x Abu Dhabi, UAEWednesday 26 July 2017

UAE companies and workers gear up for midday break rule

Companies and workers have welcomed the start of the midday work ban and are looking forward to a safe, if still very hot, summer.

The midday break was first introduced in 2005 when workers were given time off between 12.30pm and 4pm during July and August. Rich-Joseph Facun / The National
The midday break was first introduced in 2005 when workers were given time off between 12.30pm and 4pm during July and August. Rich-Joseph Facun / The National

DUBAI //

Companies and workers are welcoming the start of the midday work ban and looking forward to a safe, if very hot, summer.

Work at uncovered building sites between 12.30pm and 3pm has been banned by the Ministry of Labour from today until September 15.

Companies' safety officers are urging workers to keep themselves well hydrated, watch out for signs of fatigue in themselves and co-workers and rest if they feel unwell. Some firms began awareness campaigns for staff last month.

"We started doing re-education a month ago," said Wasyl Terych, the corporate health and safety manager for ETA Ascon Star Group.

"We have posters in many languages and have put up urine colour charts so workers can know if they are getting dehydrated. We make staff aware of potential problems that can arise from heat.

"It does not start only at noon but begins at 10am and is there well after the midday break. We tell them to be aware of signs of fatigue. Colleagues are also taught to look for signs and provide care."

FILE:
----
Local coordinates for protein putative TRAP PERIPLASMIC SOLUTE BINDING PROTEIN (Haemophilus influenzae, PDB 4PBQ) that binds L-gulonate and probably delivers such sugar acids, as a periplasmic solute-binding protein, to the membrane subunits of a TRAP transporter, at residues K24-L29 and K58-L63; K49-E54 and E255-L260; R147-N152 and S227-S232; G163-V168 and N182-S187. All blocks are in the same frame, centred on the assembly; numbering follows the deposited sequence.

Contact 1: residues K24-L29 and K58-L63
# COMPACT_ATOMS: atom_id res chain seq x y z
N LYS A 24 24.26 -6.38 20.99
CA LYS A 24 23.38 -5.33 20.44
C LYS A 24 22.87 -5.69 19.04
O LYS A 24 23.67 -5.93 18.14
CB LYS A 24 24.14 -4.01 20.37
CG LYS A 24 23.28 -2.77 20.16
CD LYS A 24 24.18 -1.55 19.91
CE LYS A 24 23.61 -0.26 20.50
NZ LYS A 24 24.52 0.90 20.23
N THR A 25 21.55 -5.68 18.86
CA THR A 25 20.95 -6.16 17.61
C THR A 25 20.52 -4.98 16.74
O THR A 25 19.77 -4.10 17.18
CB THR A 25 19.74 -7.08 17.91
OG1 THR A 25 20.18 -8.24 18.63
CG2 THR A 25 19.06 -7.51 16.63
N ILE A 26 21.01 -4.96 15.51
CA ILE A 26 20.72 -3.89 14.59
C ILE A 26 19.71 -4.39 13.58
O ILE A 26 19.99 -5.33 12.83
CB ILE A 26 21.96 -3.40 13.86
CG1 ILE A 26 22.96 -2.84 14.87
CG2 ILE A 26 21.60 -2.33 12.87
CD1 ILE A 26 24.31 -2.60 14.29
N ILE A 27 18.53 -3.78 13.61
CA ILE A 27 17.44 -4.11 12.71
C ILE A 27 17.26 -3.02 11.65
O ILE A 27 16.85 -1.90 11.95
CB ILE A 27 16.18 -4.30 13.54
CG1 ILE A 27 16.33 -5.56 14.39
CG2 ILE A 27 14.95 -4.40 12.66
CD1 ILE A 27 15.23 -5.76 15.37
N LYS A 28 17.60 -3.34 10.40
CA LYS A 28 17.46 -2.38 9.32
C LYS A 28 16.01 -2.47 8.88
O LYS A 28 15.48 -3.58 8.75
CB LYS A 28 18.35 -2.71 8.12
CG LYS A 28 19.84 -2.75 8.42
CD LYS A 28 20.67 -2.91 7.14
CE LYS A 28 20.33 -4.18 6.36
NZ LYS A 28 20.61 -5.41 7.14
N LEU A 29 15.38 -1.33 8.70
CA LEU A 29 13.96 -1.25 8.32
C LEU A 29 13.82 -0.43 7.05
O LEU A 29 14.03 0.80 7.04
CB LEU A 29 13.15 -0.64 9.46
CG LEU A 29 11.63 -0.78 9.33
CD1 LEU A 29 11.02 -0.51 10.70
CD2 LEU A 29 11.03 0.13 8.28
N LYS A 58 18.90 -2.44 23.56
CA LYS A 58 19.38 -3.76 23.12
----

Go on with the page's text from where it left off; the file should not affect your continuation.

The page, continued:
The ETA group employs 200 safety officers for its more than 55,000 staff, not all of whom work outside.

"We provide extra fans, shelters, cool water and people are trained in safety," Mr Terych said. "Officers are asked to be more alert during the summer months."

The midday break was introduced in 2005 when workers were given time off between 12.30pm and 4pm during July and August. This was shortened by an hour in 2006.

Last year, more than 50,000 worksite inspections uncovered 109 breaches of the rule.

Workers say companies are giving them tips to avoid heat exhaustion.

"Our company tells us to rest if we feel sick," said Mohammed Issa, 34, a carpenter with a construction firm. "They provide us with air-conditioned shelters.

"There are posters that remind us to keep water with us always. We tell our friends and colleagues to drink water continuously or tell us if they feel dizzy. That way we can look out for each other. It is not so hot now but July and August will be hotter.

"It will be nice if companies can give us more than two-and-a-half-hour breaks."

The Ministry of Labour said the ban would not apply to everyone. Work can continue on outdoor projects that cannot be postponed, such as repairing water, petrol or sewage pipes or electrical lines.

The order also exempts labourers working on licensed Government projects that could affect traffic, electrical and water supplies or telecommunications. Laying asphalt and pouring concrete are classed as necessary on safety grounds and will continue throughout the day.

Dulsco provides electrolyte drinks, caps with hoods and balaclava masks to protect its staff from the sand and heat. The manpower and waste-management company has more than 2,000 employees working outdoors.

"We are experimenting with cool bands with a group of 100 employees who are exposed to the sun in tank cleaning operations, onshore and offshore," said Mohammed Ayoub, the company's deputy general manager of quality, health, safety and environment.

Government departments such as Dubai Municipality also organise annual summer campaigns to promote worker safety.

"Owners and managers of companies have to make available environments that avoid heat exhaustion," said Redha Salman, director of the public health and safety department at the municipality.

 

pkannan@thenational.ae